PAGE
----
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## 108 Ways To Do The Towers of Hanoi192

hlarwood74 writes "While it is common to program in a few different languages, somebody has written "towers of hanoi" in 108 different ways, most of them in different programming languages. It's not just the number of languages though ... there are many neat implementations and in some cases he's come up with some strange ways of solving hanoi such as this: "you ping the hanoi machine with the number of disks encoded in the type of service field, and you get response packets whose sequence numbers represent the disk moves need to solve the puzzle". I wanted to ask "why" but the title of the page (hanoimania) explains a few things :)"
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## 108 Ways To Do The Towers of Hanoi

• #### Re:Isn't there a legend involved? (Score:5, Informative)

on Monday December 08, 2003 @08:16AM (#7658665)
No, when somebody completes the problem with 64 disks, the world will end. It's an exponential-time function (big O of N^2), so doing that would take an insanely long time. I once calculated this out - assuming you could move 1 disk per second, it would take about 5 billion years, which is very roughly the predicted remaining lifespan of the sun.
• #### Re:Isn't there a legend involved? (Score:5, Informative)

on Monday December 08, 2003 @08:28AM (#7658700) Homepage
It's an exponential-time function (big O of N^2).

With 3 poles, you need (2 ^ discs)-1 moves to solve the problem. With 64 disks, and one move per second it's more like 584 billion years.

• #### Re:Reminds me of... (Score:3, Informative)

on Monday December 08, 2003 @08:32AM (#7658719)
You can view the source code if you click on the name of the language in the section of the page labeled: "The Implementations"

• #### Re:Isn't there a legend involved? (Score:2, Informative)

on Monday December 08, 2003 @08:45AM (#7658769)
True-ish, as that may be (64 disks with a move per second takes 585 billion years), computers can solve the puzzle much faster. A nanosecond per move is not entirely unreasonible, and a computer at that speed would have it solved in 585 years (namely, a billionth of the time ;).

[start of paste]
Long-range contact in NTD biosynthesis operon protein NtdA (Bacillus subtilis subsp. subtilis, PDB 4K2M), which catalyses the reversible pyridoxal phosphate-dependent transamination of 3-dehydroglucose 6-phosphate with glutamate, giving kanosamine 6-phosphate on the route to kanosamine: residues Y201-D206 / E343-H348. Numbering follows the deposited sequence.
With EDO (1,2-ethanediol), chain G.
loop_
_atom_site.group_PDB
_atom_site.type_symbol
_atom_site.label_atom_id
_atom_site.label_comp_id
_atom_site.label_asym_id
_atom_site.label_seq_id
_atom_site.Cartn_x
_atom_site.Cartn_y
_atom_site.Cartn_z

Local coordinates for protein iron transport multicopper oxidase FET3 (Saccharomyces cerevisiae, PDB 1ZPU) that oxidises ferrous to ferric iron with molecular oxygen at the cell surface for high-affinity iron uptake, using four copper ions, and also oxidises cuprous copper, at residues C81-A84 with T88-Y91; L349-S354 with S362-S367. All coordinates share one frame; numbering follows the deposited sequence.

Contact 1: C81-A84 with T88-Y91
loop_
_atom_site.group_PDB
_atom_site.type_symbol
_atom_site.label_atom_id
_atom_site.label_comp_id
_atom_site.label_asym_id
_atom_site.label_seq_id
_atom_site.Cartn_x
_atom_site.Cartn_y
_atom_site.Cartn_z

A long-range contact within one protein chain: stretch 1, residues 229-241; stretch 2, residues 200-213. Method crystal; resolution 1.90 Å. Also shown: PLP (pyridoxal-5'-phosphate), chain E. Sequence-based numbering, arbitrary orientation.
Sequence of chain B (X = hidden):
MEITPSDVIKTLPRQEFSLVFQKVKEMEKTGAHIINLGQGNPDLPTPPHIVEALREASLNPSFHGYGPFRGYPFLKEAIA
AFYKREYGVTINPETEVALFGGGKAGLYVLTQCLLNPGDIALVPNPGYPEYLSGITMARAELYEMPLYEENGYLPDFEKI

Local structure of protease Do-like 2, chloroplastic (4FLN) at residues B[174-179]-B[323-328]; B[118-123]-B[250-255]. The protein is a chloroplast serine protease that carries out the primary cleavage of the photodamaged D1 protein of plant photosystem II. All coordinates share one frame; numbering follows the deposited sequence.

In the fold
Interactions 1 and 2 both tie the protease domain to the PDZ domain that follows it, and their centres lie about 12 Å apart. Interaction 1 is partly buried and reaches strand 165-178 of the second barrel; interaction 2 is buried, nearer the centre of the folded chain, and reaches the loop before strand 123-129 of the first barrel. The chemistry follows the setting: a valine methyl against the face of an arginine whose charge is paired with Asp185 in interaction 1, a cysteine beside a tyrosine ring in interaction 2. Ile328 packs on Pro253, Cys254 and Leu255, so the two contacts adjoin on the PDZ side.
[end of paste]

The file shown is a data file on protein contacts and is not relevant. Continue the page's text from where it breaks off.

• #### Re:Why is the C++ version so complex... (Score:2, Informative)

on Monday December 08, 2003 @09:13AM (#7658885)
Because the C++ version is non-recursive.

I'm glad he did it this way. I had heard of a previous student that programmed it non-recursively. Now I have an example to look at.
• #### Re:Isn't there a legend involved? (Score:5, Informative)

on Monday December 08, 2003 @09:21AM (#7658928)
n^2 is quadratic, not exponential ;)

When n is the number of disks:

The recurrence is T(n) = 2*T(n-1) + 1. (No, there isn't a faster way)
The function is T(n) = 2^n - 1

I can't quote the exact value of 2^64-1 offhand, but the maximum value of an unsigned 64-bit integer is definately pretty huge.
• #### Re:Isn't there a legend involved? (Score:1, Informative)

by Anonymous Coward on Monday December 08, 2003 @10:23AM (#7659257)
Which is 584x10^9, in other words 584 billion... Learn to read standard form!

by Anonymous Coward on Monday December 08, 2003 @10:25AM (#7659265)
"(condition) or die" is perfectly good, non-confusing Perl. It's the way you're told to do it in the Camel book, for God's sake.
• #### the Common Lisp version doesn't work (Score:3, Informative)

on Monday December 08, 2003 @12:43PM (#7660218) Journal

The person that wrote it sure did not have a firm grasp of Lisp. The use of eval was completely bogus. In any case, eval takes one argument, not three.

This [known.net] is a better one that actually works. I would have posted it here in the comment, but you can't format code in slashdot.

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